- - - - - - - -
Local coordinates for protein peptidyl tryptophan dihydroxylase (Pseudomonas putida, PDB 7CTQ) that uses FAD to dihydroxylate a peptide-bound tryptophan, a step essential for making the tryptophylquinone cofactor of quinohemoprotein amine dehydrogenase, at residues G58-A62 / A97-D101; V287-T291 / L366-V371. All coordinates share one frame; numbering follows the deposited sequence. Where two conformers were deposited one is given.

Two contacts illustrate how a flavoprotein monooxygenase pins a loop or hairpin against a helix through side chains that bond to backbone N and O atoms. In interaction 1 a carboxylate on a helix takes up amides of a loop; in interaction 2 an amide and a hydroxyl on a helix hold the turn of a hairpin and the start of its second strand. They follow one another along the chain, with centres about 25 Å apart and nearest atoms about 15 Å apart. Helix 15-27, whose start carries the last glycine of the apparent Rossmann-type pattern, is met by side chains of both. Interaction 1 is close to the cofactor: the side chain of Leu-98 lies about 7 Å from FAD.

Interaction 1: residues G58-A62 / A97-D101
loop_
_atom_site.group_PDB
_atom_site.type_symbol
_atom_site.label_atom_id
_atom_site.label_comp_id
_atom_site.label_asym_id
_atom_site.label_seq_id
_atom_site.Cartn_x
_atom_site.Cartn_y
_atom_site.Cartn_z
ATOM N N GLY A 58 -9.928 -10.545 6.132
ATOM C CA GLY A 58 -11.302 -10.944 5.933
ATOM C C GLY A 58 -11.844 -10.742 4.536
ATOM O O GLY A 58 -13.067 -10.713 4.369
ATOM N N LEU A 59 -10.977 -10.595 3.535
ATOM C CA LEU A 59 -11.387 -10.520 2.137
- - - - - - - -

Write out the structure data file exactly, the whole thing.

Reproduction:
Local coordinates for protein peptidyl tryptophan dihydroxylase (Pseudomonas putida, PDB 7CTQ) that uses FAD to dihydroxylate a peptide-bound tryptophan, a step essential for making the tryptophylquinone cofactor of quinohemoprotein amine dehydrogenase, at residues G58-A62 / A97-D101; V287-T291 / L366-V371. All coordinates share one frame; numbering follows the deposited sequence. Where two conformers were deposited one is given.

Two contacts illustrate how a flavoprotein monooxygenase pins a loop or hairpin against a helix through side chains that bond to backbone N and O atoms. In interaction 1 a carboxylate on a helix takes up amides of a loop; in interaction 2 an amide and a hydroxyl on a helix hold the turn of a hairpin and the start of its second strand. They follow one another along the chain, with centres about 25 Å apart and nearest atoms about 15 Å apart. Helix 15-27, whose start carries the last glycine of the apparent Rossmann-type pattern, is met by side chains of both. Interaction 1 is close to the cofactor: the side chain of Leu-98 lies about 7 Å from FAD.

Interaction 1: residues G58-A62 / A97-D101
loop_
_atom_site.group_PDB
_atom_site.type_symbol
_atom_site.label_atom_id
_atom_site.label_comp_id
_atom_site.label_asym_id
_atom_site.label_seq_id
_atom_site.Cartn_x
_atom_site.Cartn_y
_atom_site.Cartn_z
ATOM N N GLY A 58 -9.928 -10.545 6.132
ATOM C CA GLY A 58 -11.302 -10.944 5.933
ATOM C C GLY A 58 -11.844 -10.742 4.536
ATOM O O GLY A 58 -13.067 -10.713 4.369
ATOM N N LEU A 59 -10.977 -10.595 3.535
ATOM C CA LEU A 59 -11.387 -10.520 2.137